While the series had severaleditions, the storyline remained basically the same throughout, though becomingmore verbose in each edition. Two characters emerge from the Justine novels: Justine and Juliette, whoare sisters orphaned at an early age. These two characters represent theopposite poles of womanhood in Sade’s mind. Justine is the innocent, naivetype who gets mistreated throughout her life. Juliette is Sade’s ideal woman,being uninhibited in her sexual conduct and in her life, murdering andcopulating at whim. She, naturally, does well in life (Lynch 41-42).
The story of Justine is a long and tragic one, taking the naive young girlabroad, where she is used and discarded by man and woman alike. This is due tothe fact that she is a good woman in a predominately male world. “Justine isgood according to the rules concerning women laid down by men. ” Her reward isrape, incessant beatings, and humiliation (Carter 38). Justine’s first encounter in life is with a priest who tries to seduce herinstead of offering her the assistance she seeks. Next, she encounters afinancier named Dubourg.
He abuses her and makes her steal. Dubourg isrewarded for the vices he has by getting a lucrative government job (Lynch 47). Justine soon is received by Du Harpin, an expert in making loans, plotterof the robbery of a neighbor, who is utilizing Justine as a intermediary. Justine is arrested as a result of Du Harpin’s misdeeds. She is soon releasedby a woman named Dubois, who engineers their escape via setting aflame theprison (Lynch 42). Dubois leads Justine to an encounter with her brigand friends, led byCoeur-de-fer (French for Heart of Iron).
They rape Justine between raids inwhich she doesn’t participate. During one of their raids, they rob and beatSaint-Florent. Justine helps Saint-Florent escape. He promptly expresses hisgratitude by raping her and stealing the little money she had (Lynch 42). Justine is left abandoned and distraught in the woods.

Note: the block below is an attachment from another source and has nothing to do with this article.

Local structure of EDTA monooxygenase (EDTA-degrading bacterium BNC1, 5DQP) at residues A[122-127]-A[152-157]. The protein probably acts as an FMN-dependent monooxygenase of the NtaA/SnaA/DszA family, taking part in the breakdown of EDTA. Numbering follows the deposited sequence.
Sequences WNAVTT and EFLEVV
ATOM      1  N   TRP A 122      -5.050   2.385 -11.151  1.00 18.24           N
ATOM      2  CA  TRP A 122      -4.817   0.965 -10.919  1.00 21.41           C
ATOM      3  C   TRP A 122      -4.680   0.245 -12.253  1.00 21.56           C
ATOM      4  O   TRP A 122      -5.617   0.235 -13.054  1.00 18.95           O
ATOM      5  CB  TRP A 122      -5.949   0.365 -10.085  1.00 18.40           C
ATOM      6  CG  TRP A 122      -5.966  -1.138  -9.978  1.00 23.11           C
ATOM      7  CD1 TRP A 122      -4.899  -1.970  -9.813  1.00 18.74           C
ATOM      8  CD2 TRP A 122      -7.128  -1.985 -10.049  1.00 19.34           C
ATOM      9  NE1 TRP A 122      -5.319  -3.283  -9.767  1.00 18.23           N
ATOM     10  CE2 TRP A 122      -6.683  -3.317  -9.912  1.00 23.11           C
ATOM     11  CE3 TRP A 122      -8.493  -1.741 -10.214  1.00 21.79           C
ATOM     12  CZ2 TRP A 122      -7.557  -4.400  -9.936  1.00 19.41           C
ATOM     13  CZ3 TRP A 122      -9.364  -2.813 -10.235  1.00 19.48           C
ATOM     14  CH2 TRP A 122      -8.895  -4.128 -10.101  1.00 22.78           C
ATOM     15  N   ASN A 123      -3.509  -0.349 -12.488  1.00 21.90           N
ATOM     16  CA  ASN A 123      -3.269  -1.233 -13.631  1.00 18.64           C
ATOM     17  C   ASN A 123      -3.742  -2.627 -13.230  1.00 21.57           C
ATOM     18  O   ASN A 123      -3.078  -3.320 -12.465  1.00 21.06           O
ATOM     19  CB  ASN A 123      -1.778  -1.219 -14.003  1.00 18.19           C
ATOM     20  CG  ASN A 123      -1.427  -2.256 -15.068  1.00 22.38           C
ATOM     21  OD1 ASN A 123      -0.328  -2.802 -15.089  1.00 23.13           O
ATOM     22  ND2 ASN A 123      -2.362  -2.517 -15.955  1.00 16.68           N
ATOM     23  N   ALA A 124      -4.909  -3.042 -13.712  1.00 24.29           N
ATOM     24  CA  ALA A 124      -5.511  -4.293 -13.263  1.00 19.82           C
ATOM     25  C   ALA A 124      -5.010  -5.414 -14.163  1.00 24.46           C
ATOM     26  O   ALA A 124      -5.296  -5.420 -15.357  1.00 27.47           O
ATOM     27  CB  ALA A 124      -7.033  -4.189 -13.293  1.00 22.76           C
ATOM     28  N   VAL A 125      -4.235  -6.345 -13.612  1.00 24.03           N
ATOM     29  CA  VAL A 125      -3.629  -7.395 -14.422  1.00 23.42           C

She happens upon ayouthful count named Bressac in the middle of a homosexual act with one of hisservants. Rather than killing her then for her indiscretion, Bressac bringsher home and forces her to assist with his plan to murder his wealthy aunt. Justine flees after four years with Bressac (Lynch 42). She is soon hired by a “surgeon” who is better described as a vivisector,who practices his science on his daughter and on young children. Justine,feeling pity, attempts to save Bressac’s daughter, is caught, and is brandedas a common criminal (Lynch 42).
Justine’s cycle of misfortunes continue for some time. She is visitedonce again by Dubois and twice by Saint-Florent, both of whom incriminate herin something not of her doing. She finally finds her long-lost sister,Juliette, who she recites her life’s story to. Her sister grants her freedom.
She lives for a short time afterwards, shortly disfigured by lightning andeventually killing her (Lynch 43). Juliette, sister of Justine, lives a different life altogether. Her earlylife revolves around her tutors, who introduce different trades. Her firsttutor was Mme.
Delbene, a libertine, who introduces infliction of pain forpleasure. Mme. Delbene’s final affirmation to Juliette was, “Oh, my friend,fuck, you were born to fuck! Nature created you to be fucked” (Lynch 52). Her next mentor is Mme.